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Collins spurns congressional effort to honor Slaughter

WASHINGTON – In death as in life, the late Rep. Louise M. Slaughter can't seem to get much respect from her longtime congressional colleague, Rep. Chris Collins.

Proof came shortly before the House adjourned earlier this month, when 375 members of the 435-member House voted to name the post office in Fairport, where Slaughter and her late husband lived, "the Louise and Bob Slaughter Post Office."

Collins was among 49 lawmakers who sat out that vote. He was the only member of New York's congressional delegation to refuse to co-sponsor the bill renaming that post office after the Slaughters.

Asked for comment, Collins spokeswoman Natalie Baldassarre said: "We have no comment on this. There's enough on the record already."

That's for sure.

Slaughter and Collins didn't see eye to eye on much. She was a liberal Democrat who pushed into law a measure banning insider stock trading among members of Congress. He is a conservative Republican who was arrested in connection with an alleged insider stock trading scheme in August, five months after Slaughter died at the age of 88.

The two polar opposites weren't exactly shy about sharing their antipathy for each other, either.

After the Office of Congressional Ethics said in an October 2017 report that Collins may have engaged in a form of insider trading, Slaughter said: "It is a disgrace to Congress and to his constituents, who deserve better.”

In response, Collins repeated a mantra regarding Slaughter that he first coined on a Rochester-area radio show a few months earlier.

"She's a despicable human being," Collins, of Clarence, said.

Slaughter didn't just share her concerns about Collins with the press. Several times in 2017, she wrote letters to the Securities and Exchange Commission and the U.S. Attorney for the Southern District of New York, spelling out her concerns about Collins' stock trades.

Most notably, Slaughter wrote to those agencies after a June 2017 Buffalo News story about unusual stock trading activity involving Innate Immunotherapeutics, the Australian biotech firm in which Collins and his family had heavily invested.

That story indicated that insiders may have been dumping Innate stock before the company announced bad news that made the stock price crash. And 14 months later, prosecutors in New York charged Collins with tipping off his son about that bad news, unleashing a series of insider stock trades.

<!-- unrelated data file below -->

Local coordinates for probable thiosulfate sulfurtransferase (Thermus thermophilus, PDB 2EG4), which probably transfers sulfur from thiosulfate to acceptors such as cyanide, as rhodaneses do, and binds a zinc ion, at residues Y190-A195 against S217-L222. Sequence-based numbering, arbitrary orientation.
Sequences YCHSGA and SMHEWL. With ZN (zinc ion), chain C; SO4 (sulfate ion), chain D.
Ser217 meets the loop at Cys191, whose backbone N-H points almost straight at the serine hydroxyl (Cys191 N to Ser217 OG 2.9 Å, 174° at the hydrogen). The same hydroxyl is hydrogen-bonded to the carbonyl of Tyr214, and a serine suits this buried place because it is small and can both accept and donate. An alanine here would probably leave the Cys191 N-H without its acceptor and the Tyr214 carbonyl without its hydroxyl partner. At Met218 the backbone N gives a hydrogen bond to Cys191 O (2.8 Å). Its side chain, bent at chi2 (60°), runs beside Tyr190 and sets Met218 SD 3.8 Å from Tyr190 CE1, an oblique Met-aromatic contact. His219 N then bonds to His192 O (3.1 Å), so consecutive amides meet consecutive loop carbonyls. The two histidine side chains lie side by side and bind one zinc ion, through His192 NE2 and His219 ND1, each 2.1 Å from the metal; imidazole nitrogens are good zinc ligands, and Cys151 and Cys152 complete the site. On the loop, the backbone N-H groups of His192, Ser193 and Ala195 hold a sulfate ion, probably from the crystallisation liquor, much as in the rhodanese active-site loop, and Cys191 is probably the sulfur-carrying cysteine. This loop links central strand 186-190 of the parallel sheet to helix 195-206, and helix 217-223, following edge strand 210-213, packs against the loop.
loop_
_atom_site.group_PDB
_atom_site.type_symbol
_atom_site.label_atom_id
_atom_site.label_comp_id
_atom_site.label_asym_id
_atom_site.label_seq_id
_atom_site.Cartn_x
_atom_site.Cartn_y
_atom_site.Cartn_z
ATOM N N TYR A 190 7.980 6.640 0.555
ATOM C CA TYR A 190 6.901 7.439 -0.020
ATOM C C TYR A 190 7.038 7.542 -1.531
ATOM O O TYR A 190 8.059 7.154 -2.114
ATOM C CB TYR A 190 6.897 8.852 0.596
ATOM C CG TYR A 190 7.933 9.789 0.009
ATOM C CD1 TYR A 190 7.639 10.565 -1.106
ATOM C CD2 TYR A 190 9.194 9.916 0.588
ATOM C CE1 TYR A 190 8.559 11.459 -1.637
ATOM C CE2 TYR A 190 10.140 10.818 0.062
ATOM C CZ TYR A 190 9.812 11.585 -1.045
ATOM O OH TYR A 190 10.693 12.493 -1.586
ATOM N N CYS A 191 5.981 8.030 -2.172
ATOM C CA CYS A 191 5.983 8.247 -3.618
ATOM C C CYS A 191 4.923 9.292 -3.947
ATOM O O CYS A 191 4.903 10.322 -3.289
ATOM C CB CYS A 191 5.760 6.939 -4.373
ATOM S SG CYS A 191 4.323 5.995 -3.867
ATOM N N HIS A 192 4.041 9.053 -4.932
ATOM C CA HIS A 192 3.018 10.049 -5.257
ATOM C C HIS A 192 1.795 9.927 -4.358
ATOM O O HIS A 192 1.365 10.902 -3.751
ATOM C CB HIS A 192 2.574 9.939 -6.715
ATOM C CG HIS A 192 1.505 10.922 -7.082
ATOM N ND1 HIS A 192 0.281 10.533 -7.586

Collins, his son Cameron and Stephen Zarsky, Cameron's future father-in-law, all pleaded not guilty to felony fraud and conspiracy charges and are set to stand trial in February 2020.

Collins narrowly won re-election in New York's 27th Congressional District in November. And while he didn't support naming the Fairport post office after the Slaughters, he clearly doesn't object to renaming post offices as a matter of principle.

Last week he announced the passage of a bill he sponsored to name the post office in Dansville after the late Air Force Staff Sgt. Alexandria Gleason-Morrow, who died while on duty in Jordan last year.

The man elected in November to fill Slaughter's seat – Rep. Joe Morelle, a Democrat from Irondequoit – introduced the bill to name the Fairport post office after the Slaughters.

Morelle will have to reintroduce the bill next year. That's because the Senate didn't get around to passing it before adjourning for the year.

But both houses of Congress are expected to pass the measure next year. Renaming post offices is one of the most routine tasks Congress faces. And besides, Morelle noted, Slaughter was widely admired by her colleagues.

“I’m grateful to my colleagues in the New York delegation who have joined me in co-sponsoring this legislation," Morelle said. "Its widespread, bipartisan support is a testament to the profound impact Louise Slaughter has had on us all – and will have for years to come.”

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